Polygon is a Shape That is Really Big

I am trying to de-unitize my grade 5 math curriculum this year. As we are reviewing subtraction, looking at visual patterns and exploring arrays, we also work on building vocabulary and precision in describing and classifying shapes. We started with a Which One Does Not Belong? board which is the permanent setup now in our hallway with regularly changing prompts.


Rope Polygons: Body-Scale Exploration

Last Friday, I decided to implement a Rope Polygons lesson from Whole-Body Math Lessons developed by Malke Rosenfeld. I was hoping that my students will have an opportunity to refine their understanding and to develop their vocabulary by working collaboratively; communicating with each other should create a need for more precision and justifications. Malke shared a very detailed lesson plan here.

After students investigated the ropes and noticed the knots, I asked them to create as many regular polygons as they could. Eventually, all the groups started using the knots and created squares, triangles, hexagons. I moved some students holding the vertices of a square apart, and they informed me that it is not a regular shape anymore but struggled to explain why. A few mentioned angles.

After half an hour of building, I asked my students to reflect on the activity. What strategies did they use? What helped them to be successful? What were the challenges? And how would they explain what regular polygon is to someone who doesn’t know? Give me the definition.

Definitions: Polygons Are Big

Here are the (non-exhaustive) list of definitions I was surprised to read after school.

A regular polygon is a shape that has edges.

A regular polygon is even.

A regular polygon is the shape whose angles are the same.

A regular polygon is straight line and symmetrical.

A regular polygon is like a square or triangle.

A regular polygon is the shape that has same perimeter and area.

Polygon is the shape with parallel lines.

Regular polygons have the same angles.

Polygon is the shape that is really big.

Students described all the properties that they noticed while building regular polygons with the rope, including the size. How do I zoom in on the defining ones?

Attack and Counter-Attack: Refining the Definition

I got the idea from the blog post Attacks and Counterattacks in Geometry by Sam Shah. There are still a lot of ideas in this post that I would like to try this year, like finding counterattacks for the altered textbook definitions. I made it into a whole class activity with students working on the small whiteboards.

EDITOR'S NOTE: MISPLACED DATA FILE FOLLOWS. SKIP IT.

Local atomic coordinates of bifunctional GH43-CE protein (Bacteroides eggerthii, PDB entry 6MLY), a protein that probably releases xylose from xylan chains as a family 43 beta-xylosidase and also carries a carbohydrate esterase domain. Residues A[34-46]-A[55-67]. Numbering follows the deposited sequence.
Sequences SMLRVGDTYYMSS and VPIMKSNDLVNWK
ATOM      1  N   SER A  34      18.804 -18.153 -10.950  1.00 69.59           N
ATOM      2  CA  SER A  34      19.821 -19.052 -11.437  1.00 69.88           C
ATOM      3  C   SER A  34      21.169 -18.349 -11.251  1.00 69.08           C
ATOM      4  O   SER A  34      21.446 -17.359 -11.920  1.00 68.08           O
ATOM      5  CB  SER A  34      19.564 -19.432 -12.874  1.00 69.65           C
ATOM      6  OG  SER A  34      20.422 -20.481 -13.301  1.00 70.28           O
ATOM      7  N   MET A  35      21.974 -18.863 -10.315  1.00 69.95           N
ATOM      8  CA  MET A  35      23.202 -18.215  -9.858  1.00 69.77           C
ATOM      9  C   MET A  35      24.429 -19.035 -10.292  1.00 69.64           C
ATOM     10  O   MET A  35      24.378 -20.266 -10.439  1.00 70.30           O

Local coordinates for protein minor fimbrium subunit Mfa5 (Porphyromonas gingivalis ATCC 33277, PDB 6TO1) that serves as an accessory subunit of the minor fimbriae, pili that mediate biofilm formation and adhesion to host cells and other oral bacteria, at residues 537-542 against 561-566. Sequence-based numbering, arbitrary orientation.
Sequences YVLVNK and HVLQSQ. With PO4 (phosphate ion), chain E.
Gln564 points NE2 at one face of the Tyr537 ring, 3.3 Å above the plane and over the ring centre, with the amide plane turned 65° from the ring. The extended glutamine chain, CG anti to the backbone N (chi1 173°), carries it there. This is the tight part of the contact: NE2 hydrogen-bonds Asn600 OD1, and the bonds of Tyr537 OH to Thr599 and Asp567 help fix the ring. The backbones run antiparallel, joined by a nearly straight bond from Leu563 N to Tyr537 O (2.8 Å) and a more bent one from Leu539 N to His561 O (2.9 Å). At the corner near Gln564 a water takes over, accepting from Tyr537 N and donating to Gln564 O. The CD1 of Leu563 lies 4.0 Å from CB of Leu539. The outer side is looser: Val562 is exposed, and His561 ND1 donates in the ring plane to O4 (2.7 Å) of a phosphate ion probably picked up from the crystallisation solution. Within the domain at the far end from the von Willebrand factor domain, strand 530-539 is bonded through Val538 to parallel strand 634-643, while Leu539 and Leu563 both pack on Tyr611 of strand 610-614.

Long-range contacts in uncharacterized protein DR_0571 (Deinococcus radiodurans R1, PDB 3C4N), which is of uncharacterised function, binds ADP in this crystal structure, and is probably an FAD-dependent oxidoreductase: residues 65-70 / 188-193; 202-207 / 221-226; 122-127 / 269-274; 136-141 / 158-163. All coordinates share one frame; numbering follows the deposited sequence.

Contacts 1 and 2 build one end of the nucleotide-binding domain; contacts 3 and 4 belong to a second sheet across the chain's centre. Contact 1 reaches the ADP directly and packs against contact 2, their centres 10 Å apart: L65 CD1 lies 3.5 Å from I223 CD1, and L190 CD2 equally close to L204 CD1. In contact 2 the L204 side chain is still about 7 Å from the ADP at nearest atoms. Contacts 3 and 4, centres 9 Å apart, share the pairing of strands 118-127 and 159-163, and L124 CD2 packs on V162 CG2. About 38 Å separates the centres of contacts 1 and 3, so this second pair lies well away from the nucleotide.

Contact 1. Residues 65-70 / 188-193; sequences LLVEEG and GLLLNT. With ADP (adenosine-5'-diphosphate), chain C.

We started with this example: “A circle is a shape that has curves. Counterattack! Draw a shape that fits this description, has curves, but is NOT a circle.”


Then we moved on to regular polygons. Here are some counter-attacks.

“Polygon is a shape that is really big.”
“A regular polygon has edges.”
“A regular polygon is even.” This caused some confusion and I asked students to interpret this to the best of their abilities.
“A regular polygon is like a square or triangle.”
“A regular polygon is straight line and symmetrical.”
“A regular polygon has parallel sides.”

We made a list of properties on the board. After each counterattack we had a discussion if this property applies to all regular polygons and if it is essential. I think I overdid it a bit with circling and crossing, so I pretty much had the definition on the board by the time I asked my students to go back and to revise theirs.


Thoughts: What’s Next?

Something that naturally appeared in the discussion was “Never, Sometimes, Always” format. Regular polygons never have curves, sometimes are big and always have edges of equal length. I might pull a few statements for Talking Points (I learned about Talking Points here).  I’ve been thinking about Van Hiele levels. How do I support my students in moving from the shapes as objects of investigation to the properties of shapes?


I live on Hepta-Shape street

There has been a lot of conversations about disciplinary literacy in recent months in my  professional learning circles. The intent is sometimes going in strange directions in math class towards keywords in word problems and being “ok with writing just to write”.  The whole “incorporating reading and writing into the math class” treats the matter as if reading and writing skills are somehow not intrinsic to math and have to be dragged in forcefully.

There is a lot of reading, writing, questioning, inquiring and thinking critically that absolutely has to happen in a math class for students to learn math in a meaningful way. And I also think that often math topics can lead into some great creative writing, art and discoveries across the disciplines. This post is about the latter.